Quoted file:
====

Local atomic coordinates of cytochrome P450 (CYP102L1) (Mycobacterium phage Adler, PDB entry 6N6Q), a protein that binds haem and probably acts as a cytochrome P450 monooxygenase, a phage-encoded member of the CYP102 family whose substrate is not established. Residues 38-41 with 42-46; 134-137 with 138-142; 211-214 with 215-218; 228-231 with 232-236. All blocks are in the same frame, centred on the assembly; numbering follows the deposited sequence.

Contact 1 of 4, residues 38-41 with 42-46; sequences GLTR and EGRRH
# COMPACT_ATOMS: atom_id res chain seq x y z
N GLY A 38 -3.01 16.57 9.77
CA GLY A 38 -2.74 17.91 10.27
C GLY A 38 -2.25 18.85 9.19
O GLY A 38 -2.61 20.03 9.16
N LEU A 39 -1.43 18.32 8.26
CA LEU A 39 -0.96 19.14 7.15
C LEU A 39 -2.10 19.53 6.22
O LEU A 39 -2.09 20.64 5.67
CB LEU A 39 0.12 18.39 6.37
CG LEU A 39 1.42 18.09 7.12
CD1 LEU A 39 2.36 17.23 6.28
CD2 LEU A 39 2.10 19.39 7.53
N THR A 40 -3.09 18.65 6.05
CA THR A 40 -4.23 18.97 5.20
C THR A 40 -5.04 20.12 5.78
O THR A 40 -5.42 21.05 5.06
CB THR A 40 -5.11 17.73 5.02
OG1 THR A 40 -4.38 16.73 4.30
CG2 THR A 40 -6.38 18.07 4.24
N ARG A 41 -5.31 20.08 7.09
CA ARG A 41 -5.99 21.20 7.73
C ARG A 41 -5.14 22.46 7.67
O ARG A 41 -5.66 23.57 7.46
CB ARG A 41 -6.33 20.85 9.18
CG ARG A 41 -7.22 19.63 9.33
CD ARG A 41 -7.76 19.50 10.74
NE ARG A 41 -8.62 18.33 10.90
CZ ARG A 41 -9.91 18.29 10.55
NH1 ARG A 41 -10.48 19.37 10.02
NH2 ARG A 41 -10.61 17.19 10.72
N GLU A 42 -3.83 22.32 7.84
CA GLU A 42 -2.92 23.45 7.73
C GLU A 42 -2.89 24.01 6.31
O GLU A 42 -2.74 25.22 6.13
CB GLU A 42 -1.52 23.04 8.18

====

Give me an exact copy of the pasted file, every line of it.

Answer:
Local atomic coordinates of cytochrome P450 (CYP102L1) (Mycobacterium phage Adler, PDB entry 6N6Q), a protein that binds haem and probably acts as a cytochrome P450 monooxygenase, a phage-encoded member of the CYP102 family whose substrate is not established. Residues 38-41 with 42-46; 134-137 with 138-142; 211-214 with 215-218; 228-231 with 232-236. All blocks are in the same frame, centred on the assembly; numbering follows the deposited sequence.

Contact 1 of 4, residues 38-41 with 42-46; sequences GLTR and EGRRH
# COMPACT_ATOMS: atom_id res chain seq x y z
N GLY A 38 -3.01 16.57 9.77
CA GLY A 38 -2.74 17.91 10.27
C GLY A 38 -2.25 18.85 9.19
O GLY A 38 -2.61 20.03 9.16
N LEU A 39 -1.43 18.32 8.26
CA LEU A 39 -0.96 19.14 7.15
C LEU A 39 -2.10 19.53 6.22
O LEU A 39 -2.09 20.64 5.67
CB LEU A 39 0.12 18.39 6.37
CG LEU A 39 1.42 18.09 7.12
CD1 LEU A 39 2.36 17.23 6.28
CD2 LEU A 39 2.10 19.39 7.53
N THR A 40 -3.09 18.65 6.05
CA THR A 40 -4.23 18.97 5.20
C THR A 40 -5.04 20.12 5.78
O THR A 40 -5.42 21.05 5.06
CB THR A 40 -5.11 17.73 5.02
OG1 THR A 40 -4.38 16.73 4.30
CG2 THR A 40 -6.38 18.07 4.24
N ARG A 41 -5.31 20.08 7.09
CA ARG A 41 -5.99 21.20 7.73
C ARG A 41 -5.14 22.46 7.67
O ARG A 41 -5.66 23.57 7.46
CB ARG A 41 -6.33 20.85 9.18
CG ARG A 41 -7.22 19.63 9.33
CD ARG A 41 -7.76 19.50 10.74
NE ARG A 41 -8.62 18.33 10.90
CZ ARG A 41 -9.91 18.29 10.55
NH1 ARG A 41 -10.48 19.37 10.02
NH2 ARG A 41 -10.61 17.19 10.72
N GLU A 42 -3.83 22.32 7.84
CA GLU A 42 -2.92 23.45 7.73
C GLU A 42 -2.89 24.01 6.31
O GLU A 42 -2.74 25.22 6.13
CB GLU A 42 -1.52 23.04 8.18